Prostate Cancer Treatment Medications

Drugs designed to treat prostate cancer do not cure the disease. Chemotherapy and hormone therapy provide palliative care and relief from prostate cancer symptoms. Medication is one of the few treatment options available if the disease has metastasized to other organs.

Hormone Therapy

Medication is one of the few treatment options.Testosterone has been linked to prostate tumor growth rates. Hormone therapy inhibits testosterone levels, or prevents the hormone from acting on the prostate. Estrogen was once commonly used to counteract testosterone. It is no longer a common method of treatment due to the number of possibly severe side effects, which include heart disease.

LHRH Analogs (Zoladex and Lupron Depot)

Some of the most common hormone therapy drugs go by the long-winded name of luteinizing hormone-releasing hormone analog drugs (or LHRH analogs). Members of this family include Zoladex® and Lupron Depot®. Zoladex and other LHRH analog medications prevent the production of testosterone, and are given by injection every four weeks. Side effects include hot flashes, impotence, and lowered libido.

When starting LHRH analog treatment, prostate cancer symptoms may worsen before testosterone levels drop. Pain management with analgesics and antiandrogens helps control symptoms.

Antiandrogens (Casodex and Flutamide)

Antiandrogen medications block testosterone’s ability to work in the prostate, slowing tumor growth. Antiandrogens, such as Casodex® and Drogenil® (commonly referred to by its generic name, flutamide), are often used in combination with LHRH analogs. The combination ensures minimal testosterone activity, and the antiandrogens provide pain management during the initial phases of LHRH treatment.

In combination, LHRH analog medication and antiandrogen therapy can produce a number of side effects, including diarrhea, nausea, vomiting, and liver injury. However, clinical trials indicate that hormone therapy does increase the lifespan of men suffering from advanced prostate cancer.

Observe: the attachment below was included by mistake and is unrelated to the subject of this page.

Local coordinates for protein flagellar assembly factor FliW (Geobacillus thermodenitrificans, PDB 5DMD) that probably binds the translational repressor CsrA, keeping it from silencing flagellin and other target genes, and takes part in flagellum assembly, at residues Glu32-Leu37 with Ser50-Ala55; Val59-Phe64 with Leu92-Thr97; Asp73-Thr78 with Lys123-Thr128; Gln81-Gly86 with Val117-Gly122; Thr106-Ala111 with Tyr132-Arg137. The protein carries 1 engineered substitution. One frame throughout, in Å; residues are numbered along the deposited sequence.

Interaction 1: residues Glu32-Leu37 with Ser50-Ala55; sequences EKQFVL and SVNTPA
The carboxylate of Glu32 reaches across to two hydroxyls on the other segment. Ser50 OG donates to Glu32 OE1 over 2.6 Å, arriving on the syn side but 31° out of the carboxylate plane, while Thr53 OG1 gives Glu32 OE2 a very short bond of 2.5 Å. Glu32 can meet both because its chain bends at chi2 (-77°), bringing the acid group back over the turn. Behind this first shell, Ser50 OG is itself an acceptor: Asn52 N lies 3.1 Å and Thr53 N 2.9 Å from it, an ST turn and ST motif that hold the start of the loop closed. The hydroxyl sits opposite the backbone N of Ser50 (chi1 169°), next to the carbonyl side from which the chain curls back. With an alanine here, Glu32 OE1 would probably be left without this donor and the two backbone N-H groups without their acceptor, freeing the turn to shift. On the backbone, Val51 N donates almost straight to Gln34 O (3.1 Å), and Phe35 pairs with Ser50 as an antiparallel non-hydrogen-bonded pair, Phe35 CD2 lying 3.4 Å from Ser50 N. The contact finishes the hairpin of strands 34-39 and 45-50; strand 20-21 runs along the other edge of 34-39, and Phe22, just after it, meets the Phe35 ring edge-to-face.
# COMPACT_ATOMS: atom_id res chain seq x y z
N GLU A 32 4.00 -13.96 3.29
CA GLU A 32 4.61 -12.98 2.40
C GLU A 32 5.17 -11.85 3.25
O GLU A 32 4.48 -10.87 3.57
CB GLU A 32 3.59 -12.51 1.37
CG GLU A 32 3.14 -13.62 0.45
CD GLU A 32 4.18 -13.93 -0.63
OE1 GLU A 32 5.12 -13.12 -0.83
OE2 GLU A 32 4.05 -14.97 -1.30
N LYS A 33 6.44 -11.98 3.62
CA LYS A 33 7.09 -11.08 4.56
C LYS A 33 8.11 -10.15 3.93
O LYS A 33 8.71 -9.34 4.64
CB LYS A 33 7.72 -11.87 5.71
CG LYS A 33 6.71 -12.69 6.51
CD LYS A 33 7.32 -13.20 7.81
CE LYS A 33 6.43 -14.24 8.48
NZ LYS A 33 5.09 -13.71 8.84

Chemotherapy and Palliative Care

If hormone therapy proves ineffective, chemotherapy offers palliative care for prostate cancer symptoms. Chemotherapy uses powerful drugs to attack cancer cells. Unfortunately, chemotherapy drugs also attack and kill healthy cells.

Chemotherapy is only used for advanced tumors, and current chemo drugs have not proven overly effective when used to treat prostate cancer. The therapy also has a number of side effects:

  • Nausea
  • Vomiting
  • Diarrhea
  • Blood clotting difficulties
  • Low blood cell counts
  • Hair loss.

Ongoing Research: Monoclonal Antibodies

The body makes antibodies in response to foreign or abnormal materials (“antigens”) in the system. Monoclonal antibodies (MAB) are genetically identical because they have been produced in the laboratory from cloned cells in response to a specific antigen. Ongoing clinical trials investigate the possible use of monoclonal antibodies to fight cancer.

MAB research is taking two approaches. In one, the monoclonal antibodies would attach to cancer cells, in essence tagging them so that when a diagnostic scan of the body is made not only are the MABs found but the cancerous cells are also found, regardless of where they are in the body. Another, more exciting possibility is that monoclonal antibodies could be engineered to transport a therapeutic agent. Not only would these cells locate all tumor cells, they would destroy them as well.

Both possibilities lie in the future. At present, there are no approved MAB therapies for prostate cancer, although clinical trials are investigating possible applications.